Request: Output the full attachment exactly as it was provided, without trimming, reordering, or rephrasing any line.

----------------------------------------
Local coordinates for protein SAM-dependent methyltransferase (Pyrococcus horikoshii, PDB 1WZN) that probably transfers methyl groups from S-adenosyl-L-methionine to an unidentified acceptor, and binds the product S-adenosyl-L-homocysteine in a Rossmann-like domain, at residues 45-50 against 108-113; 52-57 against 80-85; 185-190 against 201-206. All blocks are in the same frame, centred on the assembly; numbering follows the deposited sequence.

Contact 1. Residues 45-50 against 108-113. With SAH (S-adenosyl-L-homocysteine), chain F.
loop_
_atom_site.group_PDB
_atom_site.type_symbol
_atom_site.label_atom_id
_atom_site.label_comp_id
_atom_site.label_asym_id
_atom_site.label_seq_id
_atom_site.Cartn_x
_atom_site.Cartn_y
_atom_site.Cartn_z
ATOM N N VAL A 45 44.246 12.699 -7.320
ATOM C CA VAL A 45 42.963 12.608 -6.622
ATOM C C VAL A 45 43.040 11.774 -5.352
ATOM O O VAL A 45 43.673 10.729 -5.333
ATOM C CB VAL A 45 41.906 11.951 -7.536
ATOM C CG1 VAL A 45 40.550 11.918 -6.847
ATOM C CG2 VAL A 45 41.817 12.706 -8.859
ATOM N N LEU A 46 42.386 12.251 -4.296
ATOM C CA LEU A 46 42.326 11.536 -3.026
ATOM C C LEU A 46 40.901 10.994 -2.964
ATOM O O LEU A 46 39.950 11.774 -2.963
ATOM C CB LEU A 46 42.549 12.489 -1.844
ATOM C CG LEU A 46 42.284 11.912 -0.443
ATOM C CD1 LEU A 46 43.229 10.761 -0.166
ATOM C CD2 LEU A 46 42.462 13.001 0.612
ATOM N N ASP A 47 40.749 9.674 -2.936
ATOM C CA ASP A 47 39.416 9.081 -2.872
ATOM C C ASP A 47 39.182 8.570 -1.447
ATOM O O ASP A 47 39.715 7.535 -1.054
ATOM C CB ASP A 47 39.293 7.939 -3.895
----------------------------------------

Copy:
Local coordinates for protein SAM-dependent methyltransferase (Pyrococcus horikoshii, PDB 1WZN) that probably transfers methyl groups from S-adenosyl-L-methionine to an unidentified acceptor, and binds the product S-adenosyl-L-homocysteine in a Rossmann-like domain, at residues 45-50 against 108-113; 52-57 against 80-85; 185-190 against 201-206. All blocks are in the same frame, centred on the assembly; numbering follows the deposited sequence.

Contact 1. Residues 45-50 against 108-113. With SAH (S-adenosyl-L-homocysteine), chain F.
loop_
_atom_site.group_PDB
_atom_site.type_symbol
_atom_site.label_atom_id
_atom_site.label_comp_id
_atom_site.label_asym_id
_atom_site.label_seq_id
_atom_site.Cartn_x
_atom_site.Cartn_y
_atom_site.Cartn_z
ATOM N N VAL A 45 44.246 12.699 -7.320
ATOM C CA VAL A 45 42.963 12.608 -6.622
ATOM C C VAL A 45 43.040 11.774 -5.352
ATOM O O VAL A 45 43.673 10.729 -5.333
ATOM C CB VAL A 45 41.906 11.951 -7.536
ATOM C CG1 VAL A 45 40.550 11.918 -6.847
ATOM C CG2 VAL A 45 41.817 12.706 -8.859
ATOM N N LEU A 46 42.386 12.251 -4.296
ATOM C CA LEU A 46 42.326 11.536 -3.026
ATOM C C LEU A 46 40.901 10.994 -2.964
ATOM O O LEU A 46 39.950 11.774 -2.963
ATOM C CB LEU A 46 42.549 12.489 -1.844
ATOM C CG LEU A 46 42.284 11.912 -0.443
ATOM C CD1 LEU A 46 43.229 10.761 -0.166
ATOM C CD2 LEU A 46 42.462 13.001 0.612
ATOM N N ASP A 47 40.749 9.674 -2.936
ATOM C CA ASP A 47 39.416 9.081 -2.872
ATOM C C ASP A 47 39.182 8.570 -1.447
ATOM O O ASP A 47 39.715 7.535 -1.054
ATOM C CB ASP A 47 39.293 7.939 -3.895